Focusing on the interdependence between human, animal, and machine, posthumanism redefines the meaning of the human being previously assumed in knowledge production. This movement challenges some of the most foundational concepts in educational theory and has implications within educational research, curriculum design and pedagogical interactions. In this volume, a group of international contributors use posthumanist theory to present new modes of institutional collaboration and pedagogical practice. They position posthumanism as a comprehensive theoretical project with connections to philosophy, animal studies, environmentalism, feminism, biology, queer theory and cognition. Researchers and scholars in curriculum studies and philosophy of education will benefit from the new research agendas presented by posthumanism.
" What is evident by the end of the book is that posthumanism is a philosophical and interllectual form of inquiry - and Weaver challenges the broad field of education to release itself not only from the constraining forces of humanism, but also what Snaza and Weaver called in their introduction methodocentrism. Weaver is boldly stating that education and educational inquiry needs to become more interllectual; posthumanist philosophy and inquiry is one rhizomatic pathway that may unleash possibilities long since forgotten, reminding us of the interconnected nature of humans, animals, objects, and forces within educational inquiry."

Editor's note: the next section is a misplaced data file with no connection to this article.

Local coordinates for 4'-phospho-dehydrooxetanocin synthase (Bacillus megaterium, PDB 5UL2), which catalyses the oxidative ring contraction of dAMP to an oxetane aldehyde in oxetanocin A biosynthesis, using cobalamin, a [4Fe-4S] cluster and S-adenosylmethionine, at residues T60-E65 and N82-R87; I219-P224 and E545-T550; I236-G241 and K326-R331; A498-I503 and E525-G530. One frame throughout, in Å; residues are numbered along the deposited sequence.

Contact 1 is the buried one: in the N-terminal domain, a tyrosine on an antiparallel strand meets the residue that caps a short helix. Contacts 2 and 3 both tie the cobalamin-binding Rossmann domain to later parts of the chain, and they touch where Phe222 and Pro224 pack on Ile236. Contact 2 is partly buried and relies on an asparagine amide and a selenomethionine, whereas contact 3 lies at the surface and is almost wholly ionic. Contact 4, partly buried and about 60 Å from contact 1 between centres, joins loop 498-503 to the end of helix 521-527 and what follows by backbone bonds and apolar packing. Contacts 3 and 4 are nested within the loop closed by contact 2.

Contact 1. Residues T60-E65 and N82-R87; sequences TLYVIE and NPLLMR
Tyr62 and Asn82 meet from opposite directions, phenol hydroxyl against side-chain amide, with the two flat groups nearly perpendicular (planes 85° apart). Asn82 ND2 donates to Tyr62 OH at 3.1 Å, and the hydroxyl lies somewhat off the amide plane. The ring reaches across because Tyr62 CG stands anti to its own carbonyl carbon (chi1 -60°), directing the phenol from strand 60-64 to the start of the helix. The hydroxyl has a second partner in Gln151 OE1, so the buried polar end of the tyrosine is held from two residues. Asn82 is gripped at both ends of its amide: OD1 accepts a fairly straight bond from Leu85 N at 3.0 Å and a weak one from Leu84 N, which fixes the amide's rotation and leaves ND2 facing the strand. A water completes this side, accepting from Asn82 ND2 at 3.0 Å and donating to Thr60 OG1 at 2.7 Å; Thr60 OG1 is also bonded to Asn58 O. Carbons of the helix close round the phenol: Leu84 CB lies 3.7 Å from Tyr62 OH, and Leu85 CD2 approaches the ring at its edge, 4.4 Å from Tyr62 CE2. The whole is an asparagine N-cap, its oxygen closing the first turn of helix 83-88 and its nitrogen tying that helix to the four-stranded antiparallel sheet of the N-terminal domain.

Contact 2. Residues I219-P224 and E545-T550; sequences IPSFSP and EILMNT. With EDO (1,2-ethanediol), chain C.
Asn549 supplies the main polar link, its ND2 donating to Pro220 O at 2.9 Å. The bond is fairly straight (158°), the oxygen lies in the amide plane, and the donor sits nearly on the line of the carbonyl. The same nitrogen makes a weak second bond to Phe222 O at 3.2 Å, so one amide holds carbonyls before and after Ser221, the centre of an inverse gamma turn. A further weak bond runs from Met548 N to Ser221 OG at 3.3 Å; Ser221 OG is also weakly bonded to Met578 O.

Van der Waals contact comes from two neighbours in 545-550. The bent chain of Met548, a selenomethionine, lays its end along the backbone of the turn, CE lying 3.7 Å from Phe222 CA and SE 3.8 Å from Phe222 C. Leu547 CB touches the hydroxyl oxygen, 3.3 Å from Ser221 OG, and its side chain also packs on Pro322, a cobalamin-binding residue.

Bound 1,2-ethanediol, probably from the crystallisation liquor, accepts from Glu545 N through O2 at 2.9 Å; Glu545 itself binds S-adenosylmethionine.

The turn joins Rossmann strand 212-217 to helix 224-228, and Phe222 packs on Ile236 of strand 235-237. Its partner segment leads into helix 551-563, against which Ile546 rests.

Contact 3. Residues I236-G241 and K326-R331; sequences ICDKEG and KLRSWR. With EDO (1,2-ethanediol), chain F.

- Paul William Eaton, The Review of Higher Education, Spring 2016
"In summary, this volume is a valuable contribution both to furthering the discussion on how post-humanism can help change educational theory and practice."
- Stefan Herbrechter Coventry University, UK, Educational Philosophy and Theory, 2016
Foreword by Dennis Carlson Introduction: Education and the Posthumanist Turn Nathan Snaza and John Weaver Part I: Humanism, Posthumanism, and Educational Research 1. Toward a Genealogy of Educational Humanism Nathan Snaza 2. Researching the Posthuman Paradigm: The "Subject" as Curricular Lens Brad Petitfils 3. Posthumanist Education and Animal Interiority Marla Morris 4. Educational Policy-Making for Social Change: A Post-Humanist Intervention Helena Pedersen 5. "Approximate-Rigorous-Abstractions": Propositions of Activation for Posthumanist Research Stephanie Springgay Part II: Attuning to the More Than Human Complexities of the Classroom6. Ecologies of Praxis: Teaching and Learning Against the Obvious Nikki Rotas 7. Losing Animals: Ethics and Care in a Pedagogy of Recovery Alyce Miller Part III: Ecological Aesthetics8. Affirmations and Limitations of Rancière’s Aesthetics: Questions for Art and its Education in the Anthropocene Jan Jagodzinski 9. Dark Posthumanism, Unthinking Education, and Ecology at the End of the Anthropocene Jason Wallin Part IV: What Posthumanist Education Will Have Been10. Undoing Anthropocentism in Educational Inquiry: A Phildickian Space Odyssey? Noel Gough 11. Resisting Becoming a Glomus Body Within Posthuman Theorizing: Mondialisation and Embodied Agency in Educational Research Annette Gough 12. To What Future Do the Posthuman and Posthumanism (Re)turn Us; Meanwhile, How Do I Tame the Lingering Effects of Humanism? John Weaver